I’m guessing Josh Klausner got paid a lot of money for what was actually one of the easiest jobs in show business this year. He’s credited as the screenwriter for Date Night, but I think we can all safely assume that he wrote a basic plot outline on a piece of paper, sat back with a Fresca and a bag of gummi bears, and (along with director Shawn Levy) watched as Tina Fey and Steve Carell did their thing.
Playing tired, stale, married Jersey suburbanites Phil and Claire Foster, the two actors spend almost every one of the movie’s 89 minutes proving to audiences why, exactly, they are two of the more purely funny people working today.
After hearing that their two good friends (Kristen Wiig and Mark Ruffalo in great cameos) are getting divorced, the Fosters decide it’s time to step things up a notch… which, to them, means (ooh, crazy!) dinner for two in Manhattan.
The plot then veers dangerously close to been-there-done-that territory, as everything that can go wrong does. It’s The Out-of-Towners (the original Jack Lemmon-Sandy Dennis version, not the atrocious Steve Martin-Goldie Hawn remake) with locals. The Fosters know their way around New York City– they just don’t expect that the simple act of ‘stealing’ another couple’s reservation in an über-trendy Village eatery would result in them getting taken at gunpoint, mixed up in a mob-fueled extortion case, and thrown into a high-speed chase in a $150K Audi.
Yes, the plot is a little over-the-top (All of a sudden we’re meant to believe that Claire knows how to break into an office building? Or than Phil can, in a matter of seconds, go from stripping the car’s clutch to deftly maneuvering it through the streets of Manhattan?) but somehow we believe it, since Carell and Fey keep things so grounded. Their comic timing and textbook ad-libbing skills make Date Night non-stop funny.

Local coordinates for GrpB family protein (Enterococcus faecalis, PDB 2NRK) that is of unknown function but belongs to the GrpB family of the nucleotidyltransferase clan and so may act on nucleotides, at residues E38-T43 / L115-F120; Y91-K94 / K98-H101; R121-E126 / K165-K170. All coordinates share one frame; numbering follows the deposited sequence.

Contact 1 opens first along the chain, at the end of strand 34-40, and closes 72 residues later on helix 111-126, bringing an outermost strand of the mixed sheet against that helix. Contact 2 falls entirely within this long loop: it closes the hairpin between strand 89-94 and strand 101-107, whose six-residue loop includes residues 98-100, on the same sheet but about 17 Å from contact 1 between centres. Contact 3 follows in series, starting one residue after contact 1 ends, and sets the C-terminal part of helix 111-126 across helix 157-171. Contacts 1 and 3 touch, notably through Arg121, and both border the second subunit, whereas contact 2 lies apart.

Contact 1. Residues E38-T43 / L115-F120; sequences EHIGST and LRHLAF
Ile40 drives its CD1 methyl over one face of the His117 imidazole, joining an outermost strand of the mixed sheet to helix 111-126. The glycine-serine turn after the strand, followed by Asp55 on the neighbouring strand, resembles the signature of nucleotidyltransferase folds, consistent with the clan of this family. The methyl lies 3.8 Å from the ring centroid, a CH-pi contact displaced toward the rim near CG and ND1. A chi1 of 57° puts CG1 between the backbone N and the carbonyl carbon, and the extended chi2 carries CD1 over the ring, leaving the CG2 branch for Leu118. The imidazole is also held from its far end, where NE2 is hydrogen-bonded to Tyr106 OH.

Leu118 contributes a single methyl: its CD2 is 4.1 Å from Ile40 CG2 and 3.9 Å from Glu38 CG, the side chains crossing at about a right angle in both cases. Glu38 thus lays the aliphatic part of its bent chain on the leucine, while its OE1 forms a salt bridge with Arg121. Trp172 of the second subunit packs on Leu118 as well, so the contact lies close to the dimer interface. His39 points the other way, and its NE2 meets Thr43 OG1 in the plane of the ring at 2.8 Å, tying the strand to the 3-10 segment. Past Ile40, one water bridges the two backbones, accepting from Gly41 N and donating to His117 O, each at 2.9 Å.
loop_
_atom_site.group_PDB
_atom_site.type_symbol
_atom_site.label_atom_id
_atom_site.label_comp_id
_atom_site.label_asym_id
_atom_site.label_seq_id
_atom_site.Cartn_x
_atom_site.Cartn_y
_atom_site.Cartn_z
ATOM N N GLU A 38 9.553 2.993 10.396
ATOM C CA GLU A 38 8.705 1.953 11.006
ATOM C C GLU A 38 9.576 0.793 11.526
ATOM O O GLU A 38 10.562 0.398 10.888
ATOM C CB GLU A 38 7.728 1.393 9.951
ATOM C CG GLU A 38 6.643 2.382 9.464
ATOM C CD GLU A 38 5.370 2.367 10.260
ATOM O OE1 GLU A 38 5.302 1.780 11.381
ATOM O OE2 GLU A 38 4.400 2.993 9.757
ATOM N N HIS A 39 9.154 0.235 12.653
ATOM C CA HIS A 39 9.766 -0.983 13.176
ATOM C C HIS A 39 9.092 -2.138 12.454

You’ll laugh early, and you’ll laugh often, and the best part is that it’s not just a two-man (er, one man and one woman) show. There’s enough comedic talent here to take at least some of the burden off the two stars. From James Franco and Mila Kunis as low-rent thugs, to Ray Liotta as (surprise!) the head mobster, to Mark Wahlberg as the scene-stealing shirtless wonder who helps the Fosters when they need him most, Date Night has more than enough talent to go around.
There’s truly something here for everyone. Parents (particularly those who relish date nights themselves) will laugh both at the booger-filled, early-wakeup life that the Fosters are trying to temporarily escape, and at their subsequent evolution into a goofball Mr. & Mrs. Smith. Non-parents will laugh themselves silly at the night that quickly spirals out of control and becomes a stage for a hilarious slapstick comedy.
While there’s no room (nor need) for a sequel, Hollywood would be doing itself a huge disservice if it didn’t immediately start finding more ways for Carell and Fey to work together… even if it’s just having TGS start buying its paper supplies from Dunder-Mifflin.